In 957, in the middle of the reign of King Eadwig of Wessex, Eadgar became King of Mercia and Northumbria. The two were brothers, and they became rivals.
Eadwig was a teen king, driven to impulses but also generosity. The people of Mercia and Northumbria didn’t trust him all that much, despite his sometimes lavish gifts to the church, so they chose Eadgar as their leader. The “Kingdom of England” was divided in two.
When Eadwig died, two years later, Eadgar inherited the rest of the kingdom. Bishop Dunstan, whom Eadwig had dismissed as advisor, became a trusted friend to Eadgar and also became Archbishop of Canterbury. With this new authority, Dunstan instituted a period of major ecclesiastical reform. Secular clergy were let go, and the remaining clergy were granted a large degree of independence from the crown. Many of the church buildings devastated during Norse invasions were rebuilt, with Eadgar’s blessing.
Eadgar had married a childhood friend, Athelfleda, earlier in life; but she had died by the time he became king. Being a young man himself when he became king, he found the company of women enticing and almost irresistible. It is particularly interesting to note that the church leaders continued to work with Eadgar during this time, even though the king had some “dalliance” problems of his own, much like his brother before him did. Among these “problems” were affairs with a married woman, a woman who later became a nun, and a third woman who bore Eadgar a child.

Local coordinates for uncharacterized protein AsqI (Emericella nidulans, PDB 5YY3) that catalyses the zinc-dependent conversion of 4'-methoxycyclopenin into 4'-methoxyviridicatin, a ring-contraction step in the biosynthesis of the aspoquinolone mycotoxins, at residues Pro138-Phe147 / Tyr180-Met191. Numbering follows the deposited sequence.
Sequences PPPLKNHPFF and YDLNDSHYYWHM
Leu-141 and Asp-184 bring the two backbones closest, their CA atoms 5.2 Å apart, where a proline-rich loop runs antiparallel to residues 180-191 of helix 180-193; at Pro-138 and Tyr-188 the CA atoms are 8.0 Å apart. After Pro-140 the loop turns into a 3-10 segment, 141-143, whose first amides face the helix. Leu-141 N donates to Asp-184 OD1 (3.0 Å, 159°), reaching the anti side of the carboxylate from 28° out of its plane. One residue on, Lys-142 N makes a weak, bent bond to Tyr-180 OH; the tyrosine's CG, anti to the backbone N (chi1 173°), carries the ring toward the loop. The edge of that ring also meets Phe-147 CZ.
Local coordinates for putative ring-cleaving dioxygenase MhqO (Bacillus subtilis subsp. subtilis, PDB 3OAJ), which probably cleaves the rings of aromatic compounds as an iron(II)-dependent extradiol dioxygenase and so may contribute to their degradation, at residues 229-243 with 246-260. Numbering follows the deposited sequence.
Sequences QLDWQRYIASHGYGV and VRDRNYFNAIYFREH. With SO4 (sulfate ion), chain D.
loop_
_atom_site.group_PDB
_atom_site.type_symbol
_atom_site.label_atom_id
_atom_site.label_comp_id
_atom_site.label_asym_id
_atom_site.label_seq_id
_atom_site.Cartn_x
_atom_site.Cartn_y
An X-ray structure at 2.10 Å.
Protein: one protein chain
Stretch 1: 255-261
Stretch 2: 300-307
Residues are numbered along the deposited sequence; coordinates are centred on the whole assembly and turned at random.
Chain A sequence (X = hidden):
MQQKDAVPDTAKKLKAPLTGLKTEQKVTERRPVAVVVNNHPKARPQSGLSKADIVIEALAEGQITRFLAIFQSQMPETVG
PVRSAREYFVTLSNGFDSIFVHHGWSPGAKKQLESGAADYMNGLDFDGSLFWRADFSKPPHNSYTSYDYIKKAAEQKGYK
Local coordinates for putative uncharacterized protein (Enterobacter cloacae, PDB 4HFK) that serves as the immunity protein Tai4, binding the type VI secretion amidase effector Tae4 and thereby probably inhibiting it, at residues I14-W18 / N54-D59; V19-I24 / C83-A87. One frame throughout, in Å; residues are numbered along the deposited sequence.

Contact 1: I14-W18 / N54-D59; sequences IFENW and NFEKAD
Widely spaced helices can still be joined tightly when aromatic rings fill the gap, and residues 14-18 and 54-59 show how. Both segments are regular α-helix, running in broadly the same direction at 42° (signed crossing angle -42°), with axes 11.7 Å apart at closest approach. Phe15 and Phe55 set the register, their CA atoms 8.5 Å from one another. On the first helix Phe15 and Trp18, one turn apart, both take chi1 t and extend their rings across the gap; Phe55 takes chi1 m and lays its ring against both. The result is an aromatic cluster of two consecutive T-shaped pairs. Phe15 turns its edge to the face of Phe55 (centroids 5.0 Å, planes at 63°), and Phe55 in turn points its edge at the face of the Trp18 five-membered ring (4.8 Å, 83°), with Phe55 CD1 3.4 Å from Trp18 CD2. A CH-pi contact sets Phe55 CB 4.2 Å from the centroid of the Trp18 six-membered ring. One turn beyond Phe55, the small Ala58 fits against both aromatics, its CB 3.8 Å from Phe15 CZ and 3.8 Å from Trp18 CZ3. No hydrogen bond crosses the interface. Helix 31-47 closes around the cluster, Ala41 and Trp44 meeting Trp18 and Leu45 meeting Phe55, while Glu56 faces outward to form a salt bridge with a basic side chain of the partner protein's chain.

Nonetheless, Eadgar remained in power and in favor, both with his people and with the church. As he aged, he became more and more aware that he needed to set an example and so decided to have a huge coronation for himself, with the approval of the church, of course. This took place in 973, at Bath.
Historians looking for technicalities can find a mammoth one here: During his coronation, Eadgar was referred to as king of all English, the first time that a king had been so named during a coronation. Other monarchs had assumed the title (or at least the semblance of the role) but had not been so named in front of God and country. The heads of the smaller political areas of England were there, as were Welsh leaders in abundance. They all swore their allegiance to Eadgar.
It must have been thrilling to the king, who by that time had married again, this time Elfrida, with whom he had been romantically involved while she was still married. She was conveniently unmarried at this time, her husband having died under mysterious circumstances a few years back. Still, they made a happy couple, to themselves and to all onlookers.
England, then, was happy at this time, perhaps moreso than in several generations’ time. The happiness would not last.